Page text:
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Saturday, June 26, 2010

The Trouble With Page Counts

The only writer who finishes is the writer with a schedule and goals.

I've noticed that I can spend whole days writing and not move much farther ahead in my manuscript, so I decided to complete a set number of pages per day. It's something I can track and it moves me in one direction--forward.

That's what I thought.

I'm working on rewrites for Family Matters, and I intend to finish 10 pages per day, minimum. Here's the problem.

My manuscript needs big changes. I'm getting rid of a few ancillary characters who, though they amused me, didn't contribute to the story. So every time I come upon one of their passages, out comes the editing scalpel.

I've been working for two hours now. I started with 327 pages. I'm down to 324. And I know I've written at least three pages worth of new material.

So how do I track my pages when I'm rewriting and editing. Seriously. Any suggestions?

I suppose I could write down the word count of each passage I delete and subtract it from the starting word count. The result should give me the total numbers written per day, and divided by 250 should give me the number of pages.

I'd love a less cumbersome idea, but I haven't come up with it yet.

I'd also love to know what other writers think is a reasonable amount of time to spend writing each day.  I know it's subjective, but can anyone be productive in front of the computer for six or eight hours at a time? (Although my Farmville crops are flourishing nicely, thank you.)

2 comments:

  1. Jack, you've put your finger on the problem with page counts: they can be deceptive. Some days I only grind out a page or two -- heck, some days just a PARAGRAPH takes way too long. My approach isn't quite as goal-oriented, but I track time spent, not pages written. I set my timer for 60 minutes (gasp -- I feel like such a slacker compared to you!) and when it goes off, I'm (theoretically) done for the day. I don't always quit then -- my nifty timer also has a stop-watch function so I can keep going and track the extra time -- but after an hour, my brain usually stalls and I need a break. I think it's like a muscle, though -- I used to do well to log in 15 minutes a day (although my paying day job burned up 10-12 hours too), so I've quarupled my minimum writing time. And that's just the time I actually spend putting fictional words on paper, not the research, marketing, networking, etc. But for me it's enough to mentally qualify as a writer.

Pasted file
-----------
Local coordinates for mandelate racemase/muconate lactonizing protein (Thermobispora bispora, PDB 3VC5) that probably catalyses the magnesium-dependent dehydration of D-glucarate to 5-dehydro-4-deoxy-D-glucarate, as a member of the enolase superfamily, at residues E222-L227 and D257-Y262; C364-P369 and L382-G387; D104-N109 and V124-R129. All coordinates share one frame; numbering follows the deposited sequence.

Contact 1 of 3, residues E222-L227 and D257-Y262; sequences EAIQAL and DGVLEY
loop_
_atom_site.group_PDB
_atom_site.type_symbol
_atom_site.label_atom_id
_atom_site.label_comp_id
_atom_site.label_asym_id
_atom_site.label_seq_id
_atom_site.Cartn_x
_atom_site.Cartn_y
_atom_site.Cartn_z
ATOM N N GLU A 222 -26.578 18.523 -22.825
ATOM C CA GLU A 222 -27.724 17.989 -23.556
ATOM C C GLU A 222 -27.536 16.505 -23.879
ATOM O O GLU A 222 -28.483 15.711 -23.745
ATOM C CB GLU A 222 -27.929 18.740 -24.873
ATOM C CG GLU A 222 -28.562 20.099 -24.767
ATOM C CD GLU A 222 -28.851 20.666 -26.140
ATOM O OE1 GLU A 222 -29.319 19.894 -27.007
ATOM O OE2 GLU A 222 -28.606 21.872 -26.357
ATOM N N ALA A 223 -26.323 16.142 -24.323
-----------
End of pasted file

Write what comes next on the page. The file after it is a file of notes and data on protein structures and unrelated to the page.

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  2. I spend as much time as I can at the computer on a daily basis. If another project pops into my head, I go ahead and do that. I actually have gotten many projects out of the way, utilizing that time and I feel like I have accomplished something even if it isn't writing. At least it's doing.

    I have grown to hate cleaning and cooking, so I now do it faster now. Solved that problem. My crafts, those are the projects that pop into my head, are done faster, too. Those projects are now out of the way, so I don't have to wish I had more time to do them. Solved that problem.

    I reread an on-going work maybe once a week to clean up areas of the piece that don't feel right. If I get that nagging sense that something doesn't work, I change it. I don't think about. I change it. It is always better when I am through, so that part is fixed. Another problem solved.

    If I don't know exactly where I am going in a particular area, I let the characters tell me where they are going. I will get them into a conversation or monologue and all of a sudden they are telling me where the scene is going. It works every time. I type out this conversation so I don't let it slip out of my head and there it is, the scene I was looking for. Another problem solved.

    As for pages, I'll count them when I think I'm finished. I work on content and quality, not page numbers. Polishing the stone as I go works for me, but writers need to find what works for them.

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